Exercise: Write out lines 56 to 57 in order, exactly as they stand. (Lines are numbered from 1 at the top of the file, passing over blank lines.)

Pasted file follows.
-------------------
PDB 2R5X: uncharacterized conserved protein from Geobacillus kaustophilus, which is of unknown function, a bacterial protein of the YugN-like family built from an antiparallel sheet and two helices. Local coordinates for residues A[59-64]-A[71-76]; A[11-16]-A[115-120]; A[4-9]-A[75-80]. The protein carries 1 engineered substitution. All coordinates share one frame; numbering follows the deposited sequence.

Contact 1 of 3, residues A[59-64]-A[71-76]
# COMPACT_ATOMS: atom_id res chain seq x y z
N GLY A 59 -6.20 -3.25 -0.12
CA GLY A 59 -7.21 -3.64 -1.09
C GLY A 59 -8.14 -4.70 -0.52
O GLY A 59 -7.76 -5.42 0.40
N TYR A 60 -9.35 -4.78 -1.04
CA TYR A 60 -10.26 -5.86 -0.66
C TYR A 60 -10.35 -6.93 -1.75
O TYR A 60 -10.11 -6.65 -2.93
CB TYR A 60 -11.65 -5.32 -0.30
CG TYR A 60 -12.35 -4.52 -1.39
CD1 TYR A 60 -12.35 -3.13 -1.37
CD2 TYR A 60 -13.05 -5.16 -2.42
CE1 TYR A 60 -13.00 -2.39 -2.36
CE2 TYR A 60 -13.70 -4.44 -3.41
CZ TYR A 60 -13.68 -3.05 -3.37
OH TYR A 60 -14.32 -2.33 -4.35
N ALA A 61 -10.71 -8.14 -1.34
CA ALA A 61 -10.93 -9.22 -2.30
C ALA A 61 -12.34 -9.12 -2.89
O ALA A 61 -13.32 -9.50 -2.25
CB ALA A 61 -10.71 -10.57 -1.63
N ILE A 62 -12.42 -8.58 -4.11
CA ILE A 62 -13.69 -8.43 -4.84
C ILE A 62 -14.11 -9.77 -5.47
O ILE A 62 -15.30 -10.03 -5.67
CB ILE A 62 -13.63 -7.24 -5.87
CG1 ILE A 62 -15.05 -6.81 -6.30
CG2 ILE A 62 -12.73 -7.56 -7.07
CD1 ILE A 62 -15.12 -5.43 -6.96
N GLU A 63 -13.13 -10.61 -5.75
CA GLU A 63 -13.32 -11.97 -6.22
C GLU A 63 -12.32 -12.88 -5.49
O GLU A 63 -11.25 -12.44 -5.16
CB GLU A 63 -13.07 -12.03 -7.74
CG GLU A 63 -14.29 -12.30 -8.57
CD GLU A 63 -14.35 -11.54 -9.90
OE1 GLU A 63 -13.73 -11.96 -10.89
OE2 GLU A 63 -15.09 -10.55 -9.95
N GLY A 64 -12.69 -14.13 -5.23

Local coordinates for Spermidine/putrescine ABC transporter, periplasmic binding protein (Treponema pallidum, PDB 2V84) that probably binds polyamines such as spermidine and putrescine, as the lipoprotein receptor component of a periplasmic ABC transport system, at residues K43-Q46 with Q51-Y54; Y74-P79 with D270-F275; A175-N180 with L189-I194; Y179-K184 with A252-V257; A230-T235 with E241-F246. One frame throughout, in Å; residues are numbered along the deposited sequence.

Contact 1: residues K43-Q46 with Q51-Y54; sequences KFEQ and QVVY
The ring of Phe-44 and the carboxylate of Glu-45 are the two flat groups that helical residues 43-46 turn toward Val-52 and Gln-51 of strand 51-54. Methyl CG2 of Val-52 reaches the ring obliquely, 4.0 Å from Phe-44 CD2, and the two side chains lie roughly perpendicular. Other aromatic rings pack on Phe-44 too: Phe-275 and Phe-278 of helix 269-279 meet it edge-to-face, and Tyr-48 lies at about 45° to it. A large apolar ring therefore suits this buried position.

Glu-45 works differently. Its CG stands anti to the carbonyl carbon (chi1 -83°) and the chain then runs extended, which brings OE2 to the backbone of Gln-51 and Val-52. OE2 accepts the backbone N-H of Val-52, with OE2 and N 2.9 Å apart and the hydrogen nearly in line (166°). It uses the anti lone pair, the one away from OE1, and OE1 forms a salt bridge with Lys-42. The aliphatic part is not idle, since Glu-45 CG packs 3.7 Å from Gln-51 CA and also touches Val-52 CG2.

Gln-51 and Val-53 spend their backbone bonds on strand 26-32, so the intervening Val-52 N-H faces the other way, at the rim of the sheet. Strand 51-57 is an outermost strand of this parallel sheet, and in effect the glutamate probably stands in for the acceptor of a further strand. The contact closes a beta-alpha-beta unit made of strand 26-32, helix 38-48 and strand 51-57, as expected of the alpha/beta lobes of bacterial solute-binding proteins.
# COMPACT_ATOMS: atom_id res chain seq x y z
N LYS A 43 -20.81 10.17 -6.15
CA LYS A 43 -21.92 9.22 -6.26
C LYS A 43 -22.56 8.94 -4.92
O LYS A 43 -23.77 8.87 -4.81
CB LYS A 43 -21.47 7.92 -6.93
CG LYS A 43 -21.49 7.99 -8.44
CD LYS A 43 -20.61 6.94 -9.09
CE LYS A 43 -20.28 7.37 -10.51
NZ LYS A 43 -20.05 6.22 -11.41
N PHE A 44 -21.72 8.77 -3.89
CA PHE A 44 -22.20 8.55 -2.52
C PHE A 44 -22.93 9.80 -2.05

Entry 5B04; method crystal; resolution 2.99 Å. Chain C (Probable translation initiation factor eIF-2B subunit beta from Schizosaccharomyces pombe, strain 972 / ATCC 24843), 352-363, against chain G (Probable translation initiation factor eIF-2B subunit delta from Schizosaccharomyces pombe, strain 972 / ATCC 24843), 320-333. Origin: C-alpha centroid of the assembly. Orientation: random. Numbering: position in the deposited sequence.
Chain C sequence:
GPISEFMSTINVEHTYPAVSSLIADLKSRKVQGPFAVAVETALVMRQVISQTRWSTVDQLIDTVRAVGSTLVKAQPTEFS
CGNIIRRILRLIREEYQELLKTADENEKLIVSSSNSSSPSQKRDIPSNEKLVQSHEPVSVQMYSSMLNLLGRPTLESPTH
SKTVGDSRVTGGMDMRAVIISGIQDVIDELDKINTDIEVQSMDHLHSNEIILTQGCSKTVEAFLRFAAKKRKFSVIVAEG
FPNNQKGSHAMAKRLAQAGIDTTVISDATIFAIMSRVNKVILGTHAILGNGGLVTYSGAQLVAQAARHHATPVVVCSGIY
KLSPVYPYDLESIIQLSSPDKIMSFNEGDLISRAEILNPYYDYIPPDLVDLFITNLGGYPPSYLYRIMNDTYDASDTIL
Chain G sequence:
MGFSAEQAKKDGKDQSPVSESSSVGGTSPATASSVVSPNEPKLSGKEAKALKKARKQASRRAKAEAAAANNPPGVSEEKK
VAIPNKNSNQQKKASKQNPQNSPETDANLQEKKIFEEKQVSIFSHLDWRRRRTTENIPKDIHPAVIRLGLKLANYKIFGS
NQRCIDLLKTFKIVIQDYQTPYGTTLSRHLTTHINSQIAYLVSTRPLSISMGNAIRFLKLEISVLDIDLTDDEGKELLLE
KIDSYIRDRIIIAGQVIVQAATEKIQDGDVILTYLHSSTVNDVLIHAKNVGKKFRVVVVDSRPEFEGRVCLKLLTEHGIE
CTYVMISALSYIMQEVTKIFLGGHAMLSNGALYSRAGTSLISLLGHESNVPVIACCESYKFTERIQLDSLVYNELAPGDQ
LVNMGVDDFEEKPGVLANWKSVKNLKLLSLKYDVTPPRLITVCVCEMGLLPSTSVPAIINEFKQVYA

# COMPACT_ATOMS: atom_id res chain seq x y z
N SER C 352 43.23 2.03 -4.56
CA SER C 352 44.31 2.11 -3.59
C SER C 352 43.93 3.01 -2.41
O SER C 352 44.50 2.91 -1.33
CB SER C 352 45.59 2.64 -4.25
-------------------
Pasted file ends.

CE LYS A 43 -20.28 7.37 -10.51
NZ LYS A 43 -20.05 6.22 -11.41